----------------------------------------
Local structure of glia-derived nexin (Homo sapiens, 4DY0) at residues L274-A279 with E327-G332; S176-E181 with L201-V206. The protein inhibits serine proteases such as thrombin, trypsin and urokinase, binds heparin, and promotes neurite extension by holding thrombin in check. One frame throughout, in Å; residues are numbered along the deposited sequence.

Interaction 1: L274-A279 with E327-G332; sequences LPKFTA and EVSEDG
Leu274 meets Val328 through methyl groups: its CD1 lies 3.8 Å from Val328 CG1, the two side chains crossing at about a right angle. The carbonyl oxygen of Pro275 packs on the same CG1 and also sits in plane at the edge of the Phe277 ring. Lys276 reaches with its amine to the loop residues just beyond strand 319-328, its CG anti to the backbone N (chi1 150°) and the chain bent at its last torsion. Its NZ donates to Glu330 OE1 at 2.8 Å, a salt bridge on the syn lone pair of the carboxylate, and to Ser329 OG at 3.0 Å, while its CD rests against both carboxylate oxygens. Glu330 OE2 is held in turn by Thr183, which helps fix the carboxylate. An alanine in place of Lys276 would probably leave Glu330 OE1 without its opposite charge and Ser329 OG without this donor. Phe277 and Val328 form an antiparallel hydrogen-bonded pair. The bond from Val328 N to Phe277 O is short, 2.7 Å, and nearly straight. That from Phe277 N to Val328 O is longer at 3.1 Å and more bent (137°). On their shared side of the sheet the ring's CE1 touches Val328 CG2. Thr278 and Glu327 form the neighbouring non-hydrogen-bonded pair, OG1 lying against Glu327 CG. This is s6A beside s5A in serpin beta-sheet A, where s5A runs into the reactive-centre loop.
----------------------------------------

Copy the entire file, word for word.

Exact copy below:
Local structure of glia-derived nexin (Homo sapiens, 4DY0) at residues L274-A279 with E327-G332; S176-E181 with L201-V206. The protein inhibits serine proteases such as thrombin, trypsin and urokinase, binds heparin, and promotes neurite extension by holding thrombin in check. One frame throughout, in Å; residues are numbered along the deposited sequence.

Interaction 1: L274-A279 with E327-G332; sequences LPKFTA and EVSEDG
Leu274 meets Val328 through methyl groups: its CD1 lies 3.8 Å from Val328 CG1, the two side chains crossing at about a right angle. The carbonyl oxygen of Pro275 packs on the same CG1 and also sits in plane at the edge of the Phe277 ring. Lys276 reaches with its amine to the loop residues just beyond strand 319-328, its CG anti to the backbone N (chi1 150°) and the chain bent at its last torsion. Its NZ donates to Glu330 OE1 at 2.8 Å, a salt bridge on the syn lone pair of the carboxylate, and to Ser329 OG at 3.0 Å, while its CD rests against both carboxylate oxygens. Glu330 OE2 is held in turn by Thr183, which helps fix the carboxylate. An alanine in place of Lys276 would probably leave Glu330 OE1 without its opposite charge and Ser329 OG without this donor. Phe277 and Val328 form an antiparallel hydrogen-bonded pair. The bond from Val328 N to Phe277 O is short, 2.7 Å, and nearly straight. That from Phe277 N to Val328 O is longer at 3.1 Å and more bent (137°). On their shared side of the sheet the ring's CE1 touches Val328 CG2. Thr278 and Glu327 form the neighbouring non-hydrogen-bonded pair, OG1 lying against Glu327 CG. This is s6A beside s5A in serpin beta-sheet A, where s5A runs into the reactive-centre loop.